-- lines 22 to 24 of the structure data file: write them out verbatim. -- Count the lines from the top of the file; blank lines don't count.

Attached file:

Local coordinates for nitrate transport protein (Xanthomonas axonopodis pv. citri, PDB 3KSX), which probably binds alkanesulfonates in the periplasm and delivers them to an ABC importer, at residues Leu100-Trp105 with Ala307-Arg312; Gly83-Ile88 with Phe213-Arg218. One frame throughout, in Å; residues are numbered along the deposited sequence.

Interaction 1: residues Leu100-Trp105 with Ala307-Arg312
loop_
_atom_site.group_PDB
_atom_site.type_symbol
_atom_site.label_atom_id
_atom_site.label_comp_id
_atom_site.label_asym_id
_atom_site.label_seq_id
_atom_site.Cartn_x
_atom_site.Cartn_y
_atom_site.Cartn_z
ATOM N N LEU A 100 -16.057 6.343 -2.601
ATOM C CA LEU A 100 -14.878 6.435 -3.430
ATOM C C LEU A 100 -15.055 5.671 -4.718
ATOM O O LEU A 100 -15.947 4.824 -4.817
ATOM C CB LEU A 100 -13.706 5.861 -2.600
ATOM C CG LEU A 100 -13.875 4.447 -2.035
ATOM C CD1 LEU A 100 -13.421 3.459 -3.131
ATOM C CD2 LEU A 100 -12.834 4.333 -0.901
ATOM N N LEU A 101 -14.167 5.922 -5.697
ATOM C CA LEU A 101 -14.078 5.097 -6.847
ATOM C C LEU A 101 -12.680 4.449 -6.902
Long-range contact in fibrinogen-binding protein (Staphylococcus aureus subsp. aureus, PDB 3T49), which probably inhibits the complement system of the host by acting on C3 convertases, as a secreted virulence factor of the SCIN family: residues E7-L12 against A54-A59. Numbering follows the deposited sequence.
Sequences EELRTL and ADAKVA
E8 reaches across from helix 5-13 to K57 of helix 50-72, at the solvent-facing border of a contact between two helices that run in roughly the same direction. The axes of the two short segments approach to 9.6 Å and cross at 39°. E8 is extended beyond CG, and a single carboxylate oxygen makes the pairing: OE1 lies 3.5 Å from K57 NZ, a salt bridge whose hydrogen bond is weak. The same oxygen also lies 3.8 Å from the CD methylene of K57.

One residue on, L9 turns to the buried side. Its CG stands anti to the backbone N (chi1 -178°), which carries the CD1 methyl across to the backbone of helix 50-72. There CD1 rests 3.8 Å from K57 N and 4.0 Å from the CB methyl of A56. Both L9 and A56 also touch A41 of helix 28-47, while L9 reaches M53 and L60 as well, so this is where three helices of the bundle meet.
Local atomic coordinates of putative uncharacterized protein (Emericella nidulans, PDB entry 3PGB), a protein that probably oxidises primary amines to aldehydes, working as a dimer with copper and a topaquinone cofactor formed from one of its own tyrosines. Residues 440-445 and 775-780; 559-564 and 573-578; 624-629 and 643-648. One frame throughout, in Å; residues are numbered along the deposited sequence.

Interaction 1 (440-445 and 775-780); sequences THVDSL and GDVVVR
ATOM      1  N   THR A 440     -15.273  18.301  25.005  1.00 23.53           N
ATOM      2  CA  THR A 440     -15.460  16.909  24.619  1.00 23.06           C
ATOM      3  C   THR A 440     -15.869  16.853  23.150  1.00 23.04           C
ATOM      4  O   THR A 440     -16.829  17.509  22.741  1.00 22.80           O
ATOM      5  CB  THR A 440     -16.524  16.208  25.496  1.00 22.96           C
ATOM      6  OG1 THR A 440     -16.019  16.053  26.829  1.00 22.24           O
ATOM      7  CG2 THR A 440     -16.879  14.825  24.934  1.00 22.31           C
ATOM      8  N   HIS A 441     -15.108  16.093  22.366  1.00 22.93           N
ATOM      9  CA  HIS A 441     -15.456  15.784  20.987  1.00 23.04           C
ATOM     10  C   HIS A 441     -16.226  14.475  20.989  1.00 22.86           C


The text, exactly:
ATOM C CA LEU A 101 -14.078 5.097 -6.847
ATOM C C LEU A 101 -12.680 4.449 -6.902
Long-range contact in fibrinogen-binding protein (Staphylococcus aureus subsp. aureus, PDB 3T49), which probably inhibits the complement system of the host by acting on C3 convertases, as a secreted virulence factor of the SCIN family: residues E7-L12 against A54-A59. Numbering follows the deposited sequence.